For example Turkey is ranked 151 out of the 180 countries evaluated. It’s hard not to associate such a low ranking with President Recep Tayyip Erdoğan's current government, which seems to have declared all out war against both national and foreign media.
It’s easy to predict how recent events could influence the country’s future ranking. For example, one of Turkey’s most respected journalists, Can Dündar, was recently sentenced to five years in prison. Just before the announcement of the judge’s decision, the editor narrowly avoided an assassination attempt.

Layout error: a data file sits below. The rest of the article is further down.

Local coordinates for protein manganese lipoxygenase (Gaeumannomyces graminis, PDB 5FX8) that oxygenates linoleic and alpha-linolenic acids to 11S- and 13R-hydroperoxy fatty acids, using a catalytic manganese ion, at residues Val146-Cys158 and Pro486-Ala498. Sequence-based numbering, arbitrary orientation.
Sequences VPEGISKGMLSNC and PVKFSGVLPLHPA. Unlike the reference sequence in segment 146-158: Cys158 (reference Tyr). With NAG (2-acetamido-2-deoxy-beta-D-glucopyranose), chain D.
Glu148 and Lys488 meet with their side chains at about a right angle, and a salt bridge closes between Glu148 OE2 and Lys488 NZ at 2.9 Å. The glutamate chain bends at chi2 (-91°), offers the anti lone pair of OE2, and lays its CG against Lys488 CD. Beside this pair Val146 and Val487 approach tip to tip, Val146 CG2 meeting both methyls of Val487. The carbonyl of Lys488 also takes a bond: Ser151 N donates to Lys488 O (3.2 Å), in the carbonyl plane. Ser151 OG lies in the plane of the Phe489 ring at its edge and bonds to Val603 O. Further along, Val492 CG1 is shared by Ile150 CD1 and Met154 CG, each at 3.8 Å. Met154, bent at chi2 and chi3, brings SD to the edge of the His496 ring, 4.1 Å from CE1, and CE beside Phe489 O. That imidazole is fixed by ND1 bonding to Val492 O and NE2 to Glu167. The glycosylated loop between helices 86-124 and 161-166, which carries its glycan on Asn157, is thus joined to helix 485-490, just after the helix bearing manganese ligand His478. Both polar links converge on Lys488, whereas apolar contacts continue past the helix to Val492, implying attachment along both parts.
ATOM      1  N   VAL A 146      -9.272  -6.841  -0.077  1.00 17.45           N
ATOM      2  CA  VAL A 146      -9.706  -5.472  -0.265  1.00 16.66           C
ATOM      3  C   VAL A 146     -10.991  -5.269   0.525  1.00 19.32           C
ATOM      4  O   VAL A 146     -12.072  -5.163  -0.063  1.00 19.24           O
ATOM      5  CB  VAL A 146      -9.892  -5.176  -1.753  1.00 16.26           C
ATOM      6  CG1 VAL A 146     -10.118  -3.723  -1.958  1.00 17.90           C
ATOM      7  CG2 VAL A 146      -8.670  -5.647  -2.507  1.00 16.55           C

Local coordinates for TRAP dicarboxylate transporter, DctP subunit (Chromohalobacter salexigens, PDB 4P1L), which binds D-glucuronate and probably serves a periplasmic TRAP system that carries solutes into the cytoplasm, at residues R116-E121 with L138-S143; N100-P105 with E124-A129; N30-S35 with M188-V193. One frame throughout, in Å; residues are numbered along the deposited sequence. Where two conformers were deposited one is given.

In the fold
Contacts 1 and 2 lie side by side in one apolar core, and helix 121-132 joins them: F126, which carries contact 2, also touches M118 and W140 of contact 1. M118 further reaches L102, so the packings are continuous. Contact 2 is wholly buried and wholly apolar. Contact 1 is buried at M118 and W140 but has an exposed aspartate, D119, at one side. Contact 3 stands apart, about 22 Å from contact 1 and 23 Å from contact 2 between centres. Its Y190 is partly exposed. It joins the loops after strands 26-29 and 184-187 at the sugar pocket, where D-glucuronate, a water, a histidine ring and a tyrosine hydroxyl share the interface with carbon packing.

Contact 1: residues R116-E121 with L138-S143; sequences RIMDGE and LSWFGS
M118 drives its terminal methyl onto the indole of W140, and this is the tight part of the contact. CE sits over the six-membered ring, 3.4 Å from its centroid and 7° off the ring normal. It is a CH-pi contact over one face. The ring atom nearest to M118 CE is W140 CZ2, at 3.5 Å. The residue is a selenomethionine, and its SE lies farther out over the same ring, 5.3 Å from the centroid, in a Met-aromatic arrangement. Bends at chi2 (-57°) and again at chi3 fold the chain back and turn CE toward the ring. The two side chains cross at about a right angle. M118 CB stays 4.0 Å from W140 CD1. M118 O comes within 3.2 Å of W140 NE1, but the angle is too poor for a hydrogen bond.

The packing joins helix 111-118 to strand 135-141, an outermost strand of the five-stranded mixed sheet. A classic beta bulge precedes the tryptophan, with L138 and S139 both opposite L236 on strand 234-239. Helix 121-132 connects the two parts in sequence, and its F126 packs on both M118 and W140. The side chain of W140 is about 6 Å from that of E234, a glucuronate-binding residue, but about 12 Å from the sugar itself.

The data used to complete the rankings were collected with the help of an online questionnaire consisting of 87 questions, translated into 20 languages and distributed to specialists in the world of media, law and sociology. Questions relate to issues such as media pluralism and independence, censorship, transparency and the quality of media infrastructure.
The results of the survey, in conjunction with data analysis of abuse and acts of violence aimed at journalists, make up the World Press Freedom Index: the higher the ratio, the worse the situation in the country. The map found below illustrates current circumstances across Europe. Countries are divided according to their position in the rankings.